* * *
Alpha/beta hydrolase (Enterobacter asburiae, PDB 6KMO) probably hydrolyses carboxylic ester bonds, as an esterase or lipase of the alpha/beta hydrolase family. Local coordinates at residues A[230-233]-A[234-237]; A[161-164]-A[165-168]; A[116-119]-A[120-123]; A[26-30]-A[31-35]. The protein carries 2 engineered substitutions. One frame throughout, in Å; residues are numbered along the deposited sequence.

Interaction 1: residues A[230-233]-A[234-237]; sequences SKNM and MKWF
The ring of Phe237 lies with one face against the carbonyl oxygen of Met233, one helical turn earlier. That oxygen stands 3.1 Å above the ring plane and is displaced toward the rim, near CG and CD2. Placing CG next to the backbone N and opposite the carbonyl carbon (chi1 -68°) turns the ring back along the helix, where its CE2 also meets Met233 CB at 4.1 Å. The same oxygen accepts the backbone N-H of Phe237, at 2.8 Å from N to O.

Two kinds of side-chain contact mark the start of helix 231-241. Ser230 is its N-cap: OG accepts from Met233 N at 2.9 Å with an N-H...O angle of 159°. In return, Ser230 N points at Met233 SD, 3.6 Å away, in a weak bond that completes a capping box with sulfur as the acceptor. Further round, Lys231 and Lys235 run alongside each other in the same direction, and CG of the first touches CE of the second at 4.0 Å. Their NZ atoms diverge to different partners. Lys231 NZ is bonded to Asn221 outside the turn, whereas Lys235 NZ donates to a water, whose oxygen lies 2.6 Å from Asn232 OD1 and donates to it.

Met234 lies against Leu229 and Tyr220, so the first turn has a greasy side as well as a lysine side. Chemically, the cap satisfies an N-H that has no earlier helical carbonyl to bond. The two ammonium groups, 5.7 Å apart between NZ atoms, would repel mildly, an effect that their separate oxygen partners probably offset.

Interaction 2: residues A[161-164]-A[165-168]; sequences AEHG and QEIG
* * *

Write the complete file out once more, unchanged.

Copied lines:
Alpha/beta hydrolase (Enterobacter asburiae, PDB 6KMO) probably hydrolyses carboxylic ester bonds, as an esterase or lipase of the alpha/beta hydrolase family. Local coordinates at residues A[230-233]-A[234-237]; A[161-164]-A[165-168]; A[116-119]-A[120-123]; A[26-30]-A[31-35]. The protein carries 2 engineered substitutions. One frame throughout, in Å; residues are numbered along the deposited sequence.

Interaction 1: residues A[230-233]-A[234-237]; sequences SKNM and MKWF
The ring of Phe237 lies with one face against the carbonyl oxygen of Met233, one helical turn earlier. That oxygen stands 3.1 Å above the ring plane and is displaced toward the rim, near CG and CD2. Placing CG next to the backbone N and opposite the carbonyl carbon (chi1 -68°) turns the ring back along the helix, where its CE2 also meets Met233 CB at 4.1 Å. The same oxygen accepts the backbone N-H of Phe237, at 2.8 Å from N to O.

Two kinds of side-chain contact mark the start of helix 231-241. Ser230 is its N-cap: OG accepts from Met233 N at 2.9 Å with an N-H...O angle of 159°. In return, Ser230 N points at Met233 SD, 3.6 Å away, in a weak bond that completes a capping box with sulfur as the acceptor. Further round, Lys231 and Lys235 run alongside each other in the same direction, and CG of the first touches CE of the second at 4.0 Å. Their NZ atoms diverge to different partners. Lys231 NZ is bonded to Asn221 outside the turn, whereas Lys235 NZ donates to a water, whose oxygen lies 2.6 Å from Asn232 OD1 and donates to it.

Met234 lies against Leu229 and Tyr220, so the first turn has a greasy side as well as a lysine side. Chemically, the cap satisfies an N-H that has no earlier helical carbonyl to bond. The two ammonium groups, 5.7 Å apart between NZ atoms, would repel mildly, an effect that their separate oxygen partners probably offset.

Interaction 2: residues A[161-164]-A[165-168]; sequences AEHG and QEIG